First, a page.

Exclusive Legislative Jurisdiction
When the People delegated power between the federal and State governments, the so-called “police powers” were delegated to the State governments to be exercised exclusively within their physical boundaries. (e.g. to the exclusion of any federal “police powers.”)
In U.S. v. Knight Co., 156 U.S. 11, the Court declared: “It cannot be denied that the power of the state to protect the lives, health and property of its citizens and to preserve good order and the public morals, the power to govern men and things within the limits of its dominion, is a power originally and always belonging to the state, not surrendered to the general [federal] Government, nor directly restrained by the Constitution of the United States, and essentially exclusive.”
In French v. Davidson (1904) 143 Cal. 658, 77 Pac. 663, the Court determined that neither the Fourteenth Amendment nor any other provision of the Federal Constitution interferes with the power of the State to prescribe regulations to protect the health and “general welfare” of its people.
Through the Constitution of the United States, the People did, however, find it prudent to delegate exceptional “police powers” to the federal government in a very limited number of specific places, and to the complete exclusion of the legislation of the States:
Article 1, Section 8, Clause 17:
“To exercise exclusive legislative jurisdiction in all cases whatsoever, over such district (not exceeding ten miles square) as may, by cession of particular states, and the acceptance of Congress, become the seat of the government of the United States, and to exercise like authority over all places purchased by the consent of the legislature of the state in which the same shall be, for the erection of forts, magazines, arsenals, dockyards and other needful buildings;”
The first provision of this Cluse referred to the establishment of the District of Columbia. The second provision established a limited number of federal “enclaves” or islands of exclusive federal jurisdiction within the outer boundaries of a State to be justified in their use for specific purposes. This was meant to have a very limited “swiss cheese” effect on the jurisdiction of the State. [Note: According to Webster’s Seventh New Collegiate Dictionary, an “enclave” is defined as a territorial or culturally distinct unit enclosed within foreign territory.]
As stated in Chapter VI, pages 145-146 of the April, 1956, report (Part I) of the Interdepartmental Committee “Study Of Jurisdiction Over Federal Areas Within The States”:
“Once an area has been brought under the exclusive legislative jurisdiction of the Federal Government, in general only Federal civil laws, as well as Federal criminal laws, are applicable in such area, to the exclusion of State laws…
“The subject is so fully discussed by Mr. Justice Field, delivering the opinion of the court in Fort Leavenworth R.R. Co. v. Lowe, 114 U.S. 525, that we need do no more than refer to that case and the cases cited in the opinion. It is of the highest public importance that the jurisdiction of the State should be resisted at the borders of those places where the power of exclusive legislation is vested in the congress by the Constitution….
“The civil authority of a State is extinguished over privately owned areas and privately operated areas to the same extent as over federally owned and operated areas when such areas are placed under the exclusive legislative jurisdiction of the United States.”
The provisions of Article 1, Section 8, Clause 17 are not to be confused with two other historical Constitutional issues regarding exclusive legislative jurisdiction as applies to lands only while in a territorial state:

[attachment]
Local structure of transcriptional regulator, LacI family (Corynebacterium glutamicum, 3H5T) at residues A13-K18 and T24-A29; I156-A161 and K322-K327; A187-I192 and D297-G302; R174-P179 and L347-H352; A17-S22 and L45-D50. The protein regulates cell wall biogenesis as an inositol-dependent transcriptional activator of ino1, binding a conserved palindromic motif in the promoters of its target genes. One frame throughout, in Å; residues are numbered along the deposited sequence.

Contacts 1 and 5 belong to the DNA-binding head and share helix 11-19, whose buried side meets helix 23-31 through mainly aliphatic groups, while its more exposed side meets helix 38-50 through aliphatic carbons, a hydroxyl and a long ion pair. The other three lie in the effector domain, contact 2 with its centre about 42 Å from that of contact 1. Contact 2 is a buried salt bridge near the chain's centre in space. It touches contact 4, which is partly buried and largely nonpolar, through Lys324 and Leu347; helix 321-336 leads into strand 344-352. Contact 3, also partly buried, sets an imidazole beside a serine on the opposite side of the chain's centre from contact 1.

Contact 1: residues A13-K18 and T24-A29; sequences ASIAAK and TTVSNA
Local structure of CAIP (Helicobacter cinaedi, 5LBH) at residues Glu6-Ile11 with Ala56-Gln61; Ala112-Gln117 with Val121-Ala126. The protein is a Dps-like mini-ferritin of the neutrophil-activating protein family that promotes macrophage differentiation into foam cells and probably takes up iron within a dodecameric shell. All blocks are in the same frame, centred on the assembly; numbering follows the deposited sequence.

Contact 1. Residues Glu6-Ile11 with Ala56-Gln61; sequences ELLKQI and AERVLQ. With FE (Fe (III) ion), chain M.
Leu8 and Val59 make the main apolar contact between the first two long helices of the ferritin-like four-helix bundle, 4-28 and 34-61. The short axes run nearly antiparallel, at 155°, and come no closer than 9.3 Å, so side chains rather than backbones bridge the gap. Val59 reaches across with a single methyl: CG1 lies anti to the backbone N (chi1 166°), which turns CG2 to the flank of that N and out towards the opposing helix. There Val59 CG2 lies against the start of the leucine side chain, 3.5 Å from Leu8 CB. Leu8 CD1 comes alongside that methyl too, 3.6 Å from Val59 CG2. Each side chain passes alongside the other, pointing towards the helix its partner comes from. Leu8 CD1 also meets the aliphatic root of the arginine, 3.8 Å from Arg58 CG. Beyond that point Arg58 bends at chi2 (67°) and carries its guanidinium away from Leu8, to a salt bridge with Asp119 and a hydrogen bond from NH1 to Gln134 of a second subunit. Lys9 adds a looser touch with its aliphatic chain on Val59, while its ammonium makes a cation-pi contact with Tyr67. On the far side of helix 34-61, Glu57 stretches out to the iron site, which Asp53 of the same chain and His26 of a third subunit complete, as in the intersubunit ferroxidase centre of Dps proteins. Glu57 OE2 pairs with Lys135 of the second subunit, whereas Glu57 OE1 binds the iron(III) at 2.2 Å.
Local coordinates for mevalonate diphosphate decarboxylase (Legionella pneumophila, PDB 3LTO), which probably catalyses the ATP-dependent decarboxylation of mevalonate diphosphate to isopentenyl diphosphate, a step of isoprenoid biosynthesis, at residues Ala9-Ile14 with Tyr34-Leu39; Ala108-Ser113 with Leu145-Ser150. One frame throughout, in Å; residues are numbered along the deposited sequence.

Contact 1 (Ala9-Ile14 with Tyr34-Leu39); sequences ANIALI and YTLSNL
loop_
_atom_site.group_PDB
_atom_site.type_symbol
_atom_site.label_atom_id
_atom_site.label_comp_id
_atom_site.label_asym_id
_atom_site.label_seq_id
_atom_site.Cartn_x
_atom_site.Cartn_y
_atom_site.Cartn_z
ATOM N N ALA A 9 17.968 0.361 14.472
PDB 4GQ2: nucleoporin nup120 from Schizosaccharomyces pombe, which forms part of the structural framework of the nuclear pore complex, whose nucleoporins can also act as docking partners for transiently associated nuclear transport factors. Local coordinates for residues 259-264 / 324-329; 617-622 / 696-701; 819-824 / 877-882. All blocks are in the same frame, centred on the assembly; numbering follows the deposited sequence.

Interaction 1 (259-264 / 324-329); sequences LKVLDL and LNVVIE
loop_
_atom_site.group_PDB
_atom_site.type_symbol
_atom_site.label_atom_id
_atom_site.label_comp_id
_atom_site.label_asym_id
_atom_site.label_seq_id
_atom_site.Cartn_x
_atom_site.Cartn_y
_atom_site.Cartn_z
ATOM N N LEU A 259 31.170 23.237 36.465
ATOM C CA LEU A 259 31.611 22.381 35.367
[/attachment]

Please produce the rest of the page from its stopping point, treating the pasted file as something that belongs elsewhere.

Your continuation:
(1) The “Property” Clause – which applied only to the “western wastelands”- territories east of the Mississippi that were ceded to the federal government by the original States;
“The Congress shall have power to dispose of and make all needful rules and regulations respecting the territory or other property belonging to the United States; and nothing in this Constitution shall be so construed as to prejudice any claims of the United States, or of any particular state.”
(2) The “Treaty Making and War Powers” – upon which the ability to acquire new land outside the original boundaries of the United States was based. These were to be governed under the Rules of International Law while in a territorial, pre-State status. (This applied to Florida, Louisiana and the lands west of the Mississippi acquired through international treaty.)
Both of these exclusive federal legislative jurisdiction arrangements were supposed to apply only to lands while in pre-statehood territorial status, and were not to survive statehood. Under the equal footing doctrine, new states were to be admitted on an equal footing with the original States. Ceded (“public”) lands within the new Eastern States were temporarily retained only in regard to proprietary ownership by the federal government, as a trustee until the lands could be disposed of into private hands and the States completed in their sovereignty. Although ownership of “wastelands” in the far West has been claimed by the federal government on the basis of terms and conditions imposed through Enabling Acts for statehood, the status of political jurisdiction over lands within a Western State’s borders is SUPPOSED to be on an equal footing with that of the Eastern States.
“The general collection (revised statutes for D.C.) might perhaps be considered, in a limited sense, as a code for the United States, as it embraced all the laws affecting the whole United States, within the constitutional legislative jurisdiction of Congress, but there could be no complete code for the entire United States, because the subjects which would be proper to be regulated by a code in the States are entirely outside the legislative authority of Congress.” 1 D.C. Code, History (1898)